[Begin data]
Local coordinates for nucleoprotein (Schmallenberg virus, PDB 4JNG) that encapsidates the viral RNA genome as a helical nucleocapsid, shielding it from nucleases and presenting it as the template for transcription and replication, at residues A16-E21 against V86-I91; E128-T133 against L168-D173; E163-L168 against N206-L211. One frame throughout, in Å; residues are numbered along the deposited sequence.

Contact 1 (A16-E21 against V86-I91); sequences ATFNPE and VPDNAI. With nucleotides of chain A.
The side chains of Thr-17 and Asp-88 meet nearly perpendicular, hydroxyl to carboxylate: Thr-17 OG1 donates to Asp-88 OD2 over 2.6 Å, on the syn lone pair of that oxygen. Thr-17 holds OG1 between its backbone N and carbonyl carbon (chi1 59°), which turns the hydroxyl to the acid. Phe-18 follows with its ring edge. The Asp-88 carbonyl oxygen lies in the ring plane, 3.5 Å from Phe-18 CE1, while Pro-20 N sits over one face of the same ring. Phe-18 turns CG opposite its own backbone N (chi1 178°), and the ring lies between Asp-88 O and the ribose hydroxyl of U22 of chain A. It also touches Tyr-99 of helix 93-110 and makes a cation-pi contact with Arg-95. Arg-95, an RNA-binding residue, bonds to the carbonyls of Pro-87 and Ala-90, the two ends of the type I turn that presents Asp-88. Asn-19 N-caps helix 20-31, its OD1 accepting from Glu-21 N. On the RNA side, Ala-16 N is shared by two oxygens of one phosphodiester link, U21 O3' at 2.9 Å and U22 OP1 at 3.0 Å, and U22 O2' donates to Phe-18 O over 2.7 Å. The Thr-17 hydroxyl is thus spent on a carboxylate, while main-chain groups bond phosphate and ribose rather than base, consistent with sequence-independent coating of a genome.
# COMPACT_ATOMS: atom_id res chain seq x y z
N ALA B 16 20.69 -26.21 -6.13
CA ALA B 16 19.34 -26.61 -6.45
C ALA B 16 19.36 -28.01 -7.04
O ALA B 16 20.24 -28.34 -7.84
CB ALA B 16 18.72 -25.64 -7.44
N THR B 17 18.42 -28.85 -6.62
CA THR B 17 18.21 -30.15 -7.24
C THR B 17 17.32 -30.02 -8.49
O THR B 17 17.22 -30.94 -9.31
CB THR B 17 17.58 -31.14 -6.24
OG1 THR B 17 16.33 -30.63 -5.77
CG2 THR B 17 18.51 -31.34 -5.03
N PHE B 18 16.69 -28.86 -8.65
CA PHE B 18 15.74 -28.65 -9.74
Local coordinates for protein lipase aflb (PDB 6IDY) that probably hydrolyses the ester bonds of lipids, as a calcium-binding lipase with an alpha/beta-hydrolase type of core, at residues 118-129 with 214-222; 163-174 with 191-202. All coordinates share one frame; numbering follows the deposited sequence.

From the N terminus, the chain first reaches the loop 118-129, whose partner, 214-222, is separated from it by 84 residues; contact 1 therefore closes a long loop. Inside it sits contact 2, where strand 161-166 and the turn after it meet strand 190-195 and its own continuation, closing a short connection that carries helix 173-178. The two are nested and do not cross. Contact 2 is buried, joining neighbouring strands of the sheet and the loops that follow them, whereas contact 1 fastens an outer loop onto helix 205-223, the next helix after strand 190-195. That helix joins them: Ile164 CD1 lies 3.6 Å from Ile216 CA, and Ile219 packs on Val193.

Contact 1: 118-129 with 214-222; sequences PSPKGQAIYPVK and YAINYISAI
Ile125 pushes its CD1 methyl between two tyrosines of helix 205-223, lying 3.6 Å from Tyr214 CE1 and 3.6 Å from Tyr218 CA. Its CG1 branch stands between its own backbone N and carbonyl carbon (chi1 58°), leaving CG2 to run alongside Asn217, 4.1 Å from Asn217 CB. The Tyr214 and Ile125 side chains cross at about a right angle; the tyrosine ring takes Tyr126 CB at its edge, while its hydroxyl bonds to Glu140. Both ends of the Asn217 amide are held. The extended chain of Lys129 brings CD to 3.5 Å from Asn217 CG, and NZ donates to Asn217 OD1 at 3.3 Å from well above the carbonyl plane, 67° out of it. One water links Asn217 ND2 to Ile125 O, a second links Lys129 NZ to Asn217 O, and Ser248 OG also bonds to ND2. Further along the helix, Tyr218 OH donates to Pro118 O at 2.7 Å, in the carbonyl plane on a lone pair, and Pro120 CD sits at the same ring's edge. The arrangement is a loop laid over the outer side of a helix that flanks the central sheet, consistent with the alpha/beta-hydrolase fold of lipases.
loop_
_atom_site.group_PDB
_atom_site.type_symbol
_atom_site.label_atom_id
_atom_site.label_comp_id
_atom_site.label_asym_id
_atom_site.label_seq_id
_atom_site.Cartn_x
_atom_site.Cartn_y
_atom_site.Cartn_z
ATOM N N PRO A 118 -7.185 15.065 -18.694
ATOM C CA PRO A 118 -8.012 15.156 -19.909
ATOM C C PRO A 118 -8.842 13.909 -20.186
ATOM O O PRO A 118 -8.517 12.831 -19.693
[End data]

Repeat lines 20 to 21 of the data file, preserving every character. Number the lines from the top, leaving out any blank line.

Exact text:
From the N terminus, the chain first reaches the loop 118-129, whose partner, 214-222, is separated from it by 84 residues; contact 1 therefore closes a long loop. Inside it sits contact 2, where strand 161-166 and the turn after it meet strand 190-195 and its own continuation, closing a short connection that carries helix 173-178. The two are nested and do not cross. Contact 2 is buried, joining neighbouring strands of the sheet and the loops that follow them, whereas contact 1 fastens an outer loop onto helix 205-223, the next helix after strand 190-195. That helix joins them: Ile164 CD1 lies 3.6 Å from Ile216 CA, and Ile219 packs on Val193.

Contact 1: 118-129 with 214-222; sequences PSPKGQAIYPVK and YAINYISAI